Hagel Lawfirm
Menu Contact

Contact Today For Experienced Representation

Local 647-931-4244
Toll Free 1-800-615-6495

Estate Litigation Archives

Avoid Estate Litigation Surrounding Your Business

When deciding what will happen to your assets after your death, you may want to make sure that you pay attention to one asset in particular -- your Mississauga business. Perhaps you have already done some planning for everything else but still need to make arrangements for what will happen to your company after you pass away. There is no time like the present to make sure that you attend to this vital aspect of your life in order to avoid potential estate litigation in the future.

What happens when estate administration does not go as planned?

The harsh reality is that there is a lot of work to be done after the death of a loved one. Many Ontario residents find it challenging to manage their grief while working through routine estate administration tasks. Sadly, the process may turn out to be anything but routine, and the need for litigation may arise, which only further complicates things.

How death-bed will writing can lead to estate litigation

Putting off planning for one's final days is not uncommon. Many people procrastinate on making the difficult financial and familial decisions that come with writing a will. This leaves many Ontario planners scrambling to throw estate plans together when they are given a terminal diagnosis or if their health takes an abrupt turn for the worse. The lack of oversight in many of these quickly administered wills can lead to confusion, family conflict and estate litigation.

Tips for preventing estate litigation between family members

Preparing a strong estate plan can make a significant difference in the lives of loved ones after a person's death. However, if the will is poorly considered, recorded or communicated, it is possible that estate plans can cause family conflict and even estate litigation. Here are a few tips for Ontario estate planners and family members seeking to have a conflict-free transition of wealth.

Options for managing vacation homes as part of an estate plan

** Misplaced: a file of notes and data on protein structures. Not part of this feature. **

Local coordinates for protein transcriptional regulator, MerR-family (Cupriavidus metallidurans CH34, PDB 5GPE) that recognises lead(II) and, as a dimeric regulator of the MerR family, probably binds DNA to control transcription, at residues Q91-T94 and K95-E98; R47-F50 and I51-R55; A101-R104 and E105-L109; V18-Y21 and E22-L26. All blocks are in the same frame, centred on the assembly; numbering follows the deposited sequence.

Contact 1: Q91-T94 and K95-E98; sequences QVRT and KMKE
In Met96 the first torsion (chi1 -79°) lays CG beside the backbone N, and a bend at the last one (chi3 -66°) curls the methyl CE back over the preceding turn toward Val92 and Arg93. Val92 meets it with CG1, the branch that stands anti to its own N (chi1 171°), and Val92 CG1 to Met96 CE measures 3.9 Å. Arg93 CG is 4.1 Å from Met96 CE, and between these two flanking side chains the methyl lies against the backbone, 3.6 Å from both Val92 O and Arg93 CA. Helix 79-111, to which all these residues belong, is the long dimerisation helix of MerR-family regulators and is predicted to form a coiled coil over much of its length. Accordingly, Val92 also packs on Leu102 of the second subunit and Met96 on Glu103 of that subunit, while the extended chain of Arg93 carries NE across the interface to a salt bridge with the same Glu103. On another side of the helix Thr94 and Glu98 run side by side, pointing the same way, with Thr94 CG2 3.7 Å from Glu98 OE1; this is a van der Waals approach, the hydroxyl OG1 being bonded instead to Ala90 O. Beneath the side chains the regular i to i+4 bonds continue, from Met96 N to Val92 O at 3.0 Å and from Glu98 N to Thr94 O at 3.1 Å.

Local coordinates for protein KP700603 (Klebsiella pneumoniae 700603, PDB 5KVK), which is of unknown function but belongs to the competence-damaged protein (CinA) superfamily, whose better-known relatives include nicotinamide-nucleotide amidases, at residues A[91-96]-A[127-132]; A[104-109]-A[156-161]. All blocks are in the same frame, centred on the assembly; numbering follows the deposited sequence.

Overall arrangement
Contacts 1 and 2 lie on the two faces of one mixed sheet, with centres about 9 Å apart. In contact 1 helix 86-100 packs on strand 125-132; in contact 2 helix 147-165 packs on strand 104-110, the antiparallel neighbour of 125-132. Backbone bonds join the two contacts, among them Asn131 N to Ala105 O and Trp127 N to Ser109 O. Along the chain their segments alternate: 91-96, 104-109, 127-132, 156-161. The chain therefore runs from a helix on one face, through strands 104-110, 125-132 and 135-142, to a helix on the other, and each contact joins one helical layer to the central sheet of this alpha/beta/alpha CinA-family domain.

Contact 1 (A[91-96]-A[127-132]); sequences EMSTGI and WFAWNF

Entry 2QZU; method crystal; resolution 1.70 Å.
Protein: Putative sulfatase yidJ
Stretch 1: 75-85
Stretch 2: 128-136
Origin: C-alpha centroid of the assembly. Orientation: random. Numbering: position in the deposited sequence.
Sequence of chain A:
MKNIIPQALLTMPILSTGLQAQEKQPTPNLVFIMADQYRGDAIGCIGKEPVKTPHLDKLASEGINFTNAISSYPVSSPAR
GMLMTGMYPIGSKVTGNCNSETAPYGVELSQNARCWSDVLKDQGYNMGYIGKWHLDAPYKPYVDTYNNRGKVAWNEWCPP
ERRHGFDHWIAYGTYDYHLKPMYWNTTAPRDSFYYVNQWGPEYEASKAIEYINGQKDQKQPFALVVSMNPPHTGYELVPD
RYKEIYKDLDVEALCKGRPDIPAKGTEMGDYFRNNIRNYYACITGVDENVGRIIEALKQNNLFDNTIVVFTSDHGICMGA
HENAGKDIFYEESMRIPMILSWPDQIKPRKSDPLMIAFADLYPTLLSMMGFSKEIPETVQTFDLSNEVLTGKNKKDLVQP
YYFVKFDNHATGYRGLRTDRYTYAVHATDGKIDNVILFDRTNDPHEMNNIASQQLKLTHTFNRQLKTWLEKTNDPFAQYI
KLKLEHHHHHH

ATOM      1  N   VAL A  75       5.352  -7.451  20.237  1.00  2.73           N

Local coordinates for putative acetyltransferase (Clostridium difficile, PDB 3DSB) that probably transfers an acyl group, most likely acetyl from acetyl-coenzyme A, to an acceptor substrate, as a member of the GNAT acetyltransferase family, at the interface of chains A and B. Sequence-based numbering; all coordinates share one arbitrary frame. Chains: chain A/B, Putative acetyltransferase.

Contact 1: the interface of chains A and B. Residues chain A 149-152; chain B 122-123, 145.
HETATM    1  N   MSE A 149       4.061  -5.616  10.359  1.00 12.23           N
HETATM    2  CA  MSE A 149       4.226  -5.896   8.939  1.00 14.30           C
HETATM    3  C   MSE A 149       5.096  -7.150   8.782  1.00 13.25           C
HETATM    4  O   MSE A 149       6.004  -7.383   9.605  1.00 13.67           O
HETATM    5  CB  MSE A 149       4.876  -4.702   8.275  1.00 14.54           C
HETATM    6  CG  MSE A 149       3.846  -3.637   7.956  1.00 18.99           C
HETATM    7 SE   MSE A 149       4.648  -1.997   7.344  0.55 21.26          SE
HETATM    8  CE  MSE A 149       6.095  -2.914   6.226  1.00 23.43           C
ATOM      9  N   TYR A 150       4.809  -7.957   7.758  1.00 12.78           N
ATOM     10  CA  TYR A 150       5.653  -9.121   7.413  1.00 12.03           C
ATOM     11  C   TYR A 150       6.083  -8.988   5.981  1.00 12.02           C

Due to its high value, extensive maintenance costs and emotional implications, family property is often one of the most contentious parts of estate planning and administration. This challenge can extend beyond the Ontario family home, with vacation homes often carrying many additional challenges for planners and beneficiaries alike. Here are a few options for estate planning with a vacation home in the mix.

Estate planning conversations to have when remarrying

One of the most common conflicts when it comes to a person's estate are when children dispute the inheritance of a spouse. This can become contentious when the spouse is new and not the parent of the child in question. Those who are remarrying in Ontario should have open conversations about their estate plans with everyone involved and clarify their wishes in a will.

Disputes over a family home can result in estate litigation

Many people consider the financial value of assets when planning the future of their estate, but what about the emotional value? Both money and memories can be tied up in a family cottage, making it a difficult thing to manage when the principal owners are no longer around. For this reason, the family cottage often ends up at the center of heated estate litigation involving Ontario families.

Family conflict can end in estate litigation

There are many things that can affect the execution of a will. The issue that lawyers, family trust officers and accountants say is the biggest threat to estate planning is family conflict. Without considering this issue and effectively communicating plans, many Ontario estates can get caught up in estate litigation.

How To Choose The Right Executor For Your Will

The executor, or estate trustee, of your will is the person who will administer your estate as per your instructions. This individual will be responsible for settling any debts, closing your accounts and dividing the remainder of your estate between your surviving beneficiaries.